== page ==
Project description:<h4>Background</h4>The sorghum stem can be divided into the pith and rind parts with obvious differences in cell type and chemical composition, thus arising the different recalcitrance to enzyme hydrolysis and demand for different pretreatment conditions. The introduction of organic solvents in the pretreatment can reduce over-degradation of cellulose and hemicellulose, but significance of organic solvent addition in pretreatment of different parts of sorghum stem is still unclear. Valorization of each component is critical for economy of sorghum biorefinery. Therefore, in this study, NaOH-ethanol pretreatment condition for different parts of the sorghum stem was optimized to maximize <i>p</i>-coumaric acid release and total reducing sugar recovery.<h4>Result</h4>Ethanol addition improved <i>p</i>-coumaric acid release and delignification efficiency, but significantly reduced hemicellulose deconstruction in NaOH-ethanol pretreatment. Optimization using the response surface methodology revealed that the pith, rind and whole stem require different NaOH-ethanol pretreatment conditions for maximal <i>p</i>-coumaric acid release and xylan preservation. By respective optimal NaOH-ethanol pretreatment, the <i>p</i>-coumaric acid release yields reached 94.07%, 97.24% and 95.05% from pith, rind and whole stem, which increased by 8.16%, 8.38% and 8.39% compared to those of NaOH-pretreated samples. The xylan recoveries of pith, rind and whole stem reached 76.80%, 88.46% and 85.01%, respectively, which increased by 47.75%, 15.11% and 35.97% compared to NaOH pretreatment. Adding xylanase significantly enhanced the enzymatic saccharification of pretreated residues. The total reducing sugar yields after respective optimal NaOH-ethanol pretreatment and enzymatic hydrolysis reached 84.06%, 82.29% and 84.09% for pith, rind and whole stem, respectively, which increased by 29.56%, 23.67% and 25.56% compared to those of NaOH-pretreated samples. Considering the separation cost of the different stem parts, whole sorghum stem can be directly used as feedstock in industrial biorefinery.<h4>Conclusion</h4>These results indicated that NaOH-ethanol is effective for the efficient fractionation and pretreatment of sorghum biomass. This work will help to understand the differences of different parts of sorghum stem under NaOH-ethanol pretreatment, thereby improving the full-component utilization of sorghum stem.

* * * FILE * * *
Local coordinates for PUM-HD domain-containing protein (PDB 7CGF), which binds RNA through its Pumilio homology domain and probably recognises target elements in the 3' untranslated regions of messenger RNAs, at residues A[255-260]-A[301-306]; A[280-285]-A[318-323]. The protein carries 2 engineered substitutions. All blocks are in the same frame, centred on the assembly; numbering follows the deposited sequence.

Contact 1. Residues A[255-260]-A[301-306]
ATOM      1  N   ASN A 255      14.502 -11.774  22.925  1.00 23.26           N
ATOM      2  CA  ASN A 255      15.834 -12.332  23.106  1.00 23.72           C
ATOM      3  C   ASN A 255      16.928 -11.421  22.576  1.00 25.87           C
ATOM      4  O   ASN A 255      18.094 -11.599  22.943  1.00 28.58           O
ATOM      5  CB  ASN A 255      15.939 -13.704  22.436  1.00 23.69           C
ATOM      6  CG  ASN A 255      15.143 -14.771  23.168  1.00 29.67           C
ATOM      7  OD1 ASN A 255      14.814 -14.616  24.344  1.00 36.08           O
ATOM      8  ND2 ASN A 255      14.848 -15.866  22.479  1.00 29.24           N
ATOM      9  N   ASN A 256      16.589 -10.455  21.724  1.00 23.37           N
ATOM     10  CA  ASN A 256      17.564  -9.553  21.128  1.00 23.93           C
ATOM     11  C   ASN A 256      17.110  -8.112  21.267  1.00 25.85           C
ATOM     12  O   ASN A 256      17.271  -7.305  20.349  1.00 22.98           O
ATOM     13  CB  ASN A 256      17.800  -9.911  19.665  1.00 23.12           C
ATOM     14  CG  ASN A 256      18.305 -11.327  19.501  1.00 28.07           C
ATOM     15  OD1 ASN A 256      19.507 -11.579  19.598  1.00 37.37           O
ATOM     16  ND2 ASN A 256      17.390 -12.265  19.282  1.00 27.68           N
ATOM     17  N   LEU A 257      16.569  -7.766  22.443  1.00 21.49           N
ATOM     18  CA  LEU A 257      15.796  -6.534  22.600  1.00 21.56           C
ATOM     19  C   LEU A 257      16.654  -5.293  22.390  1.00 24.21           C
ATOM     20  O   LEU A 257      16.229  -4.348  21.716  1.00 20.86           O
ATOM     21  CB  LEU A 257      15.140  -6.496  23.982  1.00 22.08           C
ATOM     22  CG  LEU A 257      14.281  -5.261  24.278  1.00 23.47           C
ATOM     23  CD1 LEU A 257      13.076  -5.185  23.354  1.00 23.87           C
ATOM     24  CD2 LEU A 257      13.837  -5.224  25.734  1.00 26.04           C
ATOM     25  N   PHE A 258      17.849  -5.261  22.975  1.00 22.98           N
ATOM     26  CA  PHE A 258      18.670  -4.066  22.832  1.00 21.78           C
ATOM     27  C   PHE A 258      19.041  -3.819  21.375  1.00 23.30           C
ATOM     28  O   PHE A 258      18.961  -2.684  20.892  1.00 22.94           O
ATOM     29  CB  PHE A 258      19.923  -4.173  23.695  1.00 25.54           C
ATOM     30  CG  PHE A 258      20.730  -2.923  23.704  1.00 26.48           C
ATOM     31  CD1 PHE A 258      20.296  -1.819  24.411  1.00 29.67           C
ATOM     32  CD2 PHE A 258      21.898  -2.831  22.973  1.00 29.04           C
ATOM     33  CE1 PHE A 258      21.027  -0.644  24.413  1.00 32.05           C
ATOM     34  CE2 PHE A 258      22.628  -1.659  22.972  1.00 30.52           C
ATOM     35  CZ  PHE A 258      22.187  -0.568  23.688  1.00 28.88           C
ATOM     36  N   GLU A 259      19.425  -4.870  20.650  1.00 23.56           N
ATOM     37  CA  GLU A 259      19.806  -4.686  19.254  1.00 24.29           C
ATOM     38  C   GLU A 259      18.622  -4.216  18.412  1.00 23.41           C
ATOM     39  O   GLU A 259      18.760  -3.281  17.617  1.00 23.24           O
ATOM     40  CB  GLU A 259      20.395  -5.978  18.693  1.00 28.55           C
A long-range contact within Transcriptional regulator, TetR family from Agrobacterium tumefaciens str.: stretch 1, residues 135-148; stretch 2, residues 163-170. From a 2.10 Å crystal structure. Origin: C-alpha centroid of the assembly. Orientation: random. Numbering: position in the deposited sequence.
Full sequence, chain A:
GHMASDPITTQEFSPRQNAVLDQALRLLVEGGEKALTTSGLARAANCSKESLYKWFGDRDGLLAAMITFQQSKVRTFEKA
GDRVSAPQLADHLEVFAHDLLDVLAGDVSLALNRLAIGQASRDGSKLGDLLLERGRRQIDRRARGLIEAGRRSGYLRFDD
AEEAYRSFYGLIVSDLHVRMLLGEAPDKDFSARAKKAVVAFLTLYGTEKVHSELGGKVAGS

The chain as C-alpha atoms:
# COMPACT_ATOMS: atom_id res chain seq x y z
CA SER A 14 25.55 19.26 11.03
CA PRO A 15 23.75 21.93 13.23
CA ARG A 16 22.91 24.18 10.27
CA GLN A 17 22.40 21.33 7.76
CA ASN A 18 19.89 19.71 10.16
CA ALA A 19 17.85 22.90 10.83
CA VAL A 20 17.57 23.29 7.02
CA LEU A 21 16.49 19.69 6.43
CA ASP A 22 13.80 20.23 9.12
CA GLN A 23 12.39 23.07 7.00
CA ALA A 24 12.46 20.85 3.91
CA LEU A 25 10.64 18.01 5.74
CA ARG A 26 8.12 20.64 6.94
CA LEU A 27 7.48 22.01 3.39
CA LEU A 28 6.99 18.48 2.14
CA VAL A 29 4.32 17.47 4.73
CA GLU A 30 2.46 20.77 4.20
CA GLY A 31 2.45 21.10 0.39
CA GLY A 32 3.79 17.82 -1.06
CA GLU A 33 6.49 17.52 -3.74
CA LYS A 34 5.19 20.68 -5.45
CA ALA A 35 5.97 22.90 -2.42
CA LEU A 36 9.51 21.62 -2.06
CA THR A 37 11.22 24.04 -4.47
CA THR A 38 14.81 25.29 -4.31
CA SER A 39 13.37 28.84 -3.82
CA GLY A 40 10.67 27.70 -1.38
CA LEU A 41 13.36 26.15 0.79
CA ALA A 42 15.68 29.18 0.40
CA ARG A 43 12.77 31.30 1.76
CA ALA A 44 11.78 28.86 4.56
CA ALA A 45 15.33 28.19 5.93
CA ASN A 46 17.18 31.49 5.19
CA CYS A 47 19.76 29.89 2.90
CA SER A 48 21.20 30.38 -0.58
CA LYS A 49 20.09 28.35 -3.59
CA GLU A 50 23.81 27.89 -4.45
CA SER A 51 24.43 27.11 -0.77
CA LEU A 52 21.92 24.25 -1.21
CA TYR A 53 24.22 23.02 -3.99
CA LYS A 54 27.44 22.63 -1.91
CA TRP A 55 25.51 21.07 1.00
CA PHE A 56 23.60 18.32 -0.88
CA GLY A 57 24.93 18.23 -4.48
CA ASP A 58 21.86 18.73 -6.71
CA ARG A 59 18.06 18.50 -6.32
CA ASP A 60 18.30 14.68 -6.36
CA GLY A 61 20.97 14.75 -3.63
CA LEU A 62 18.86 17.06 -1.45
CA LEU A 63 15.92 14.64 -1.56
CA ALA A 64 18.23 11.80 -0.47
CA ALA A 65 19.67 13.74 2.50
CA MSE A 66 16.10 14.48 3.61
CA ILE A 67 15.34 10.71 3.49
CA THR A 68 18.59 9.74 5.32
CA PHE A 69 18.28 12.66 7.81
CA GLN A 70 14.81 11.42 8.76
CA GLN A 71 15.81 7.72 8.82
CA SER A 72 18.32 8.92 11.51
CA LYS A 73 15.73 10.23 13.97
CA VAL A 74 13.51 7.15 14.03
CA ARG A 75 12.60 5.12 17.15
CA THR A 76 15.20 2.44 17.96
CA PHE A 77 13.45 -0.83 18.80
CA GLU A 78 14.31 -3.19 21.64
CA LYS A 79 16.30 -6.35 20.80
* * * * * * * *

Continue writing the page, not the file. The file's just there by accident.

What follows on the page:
Project description:Pith parenchyma cells store water in various plant organs. These cells are especially important for producing sugar and ethanol from the sugar juice of grass stems. In many plants, the death of pith parenchyma cells reduces their stem water content. Previous studies proposed that a hypothetical D gene might be responsible for the death of stem pith parenchyma cells in Sorghum bicolor, a promising energy grass, although its identity and molecular function are unknown. Here, we identify the D gene and note that it is located on chromosome 6 in agreement with previous predictions. Sorghum varieties with a functional D allele had stems enriched with dry, dead pith parenchyma cells, whereas those with each of six independent nonfunctional D alleles had stems enriched with juicy, living pith parenchyma cells. D expression was spatiotemporally coupled with the appearance of dead, air-filled pith parenchyma cells in sorghum stems. Among D homologs that are present in flowering plants, Arabidopsis ANAC074 also is required for the death of stem pith parenchyma cells. D and ANAC074 encode previously uncharacterized NAC transcription factors and are sufficient to ectopically induce programmed death of Arabidopsis culture cells via the activation of autolytic enzymes. Taken together, these results indicate that D and its Arabidopsis ortholog, ANAC074, are master transcriptional switches that induce programmed death of stem pith parenchyma cells. Thus, targeting the D gene will provide an approach to breeding crops for sugar and ethanol production.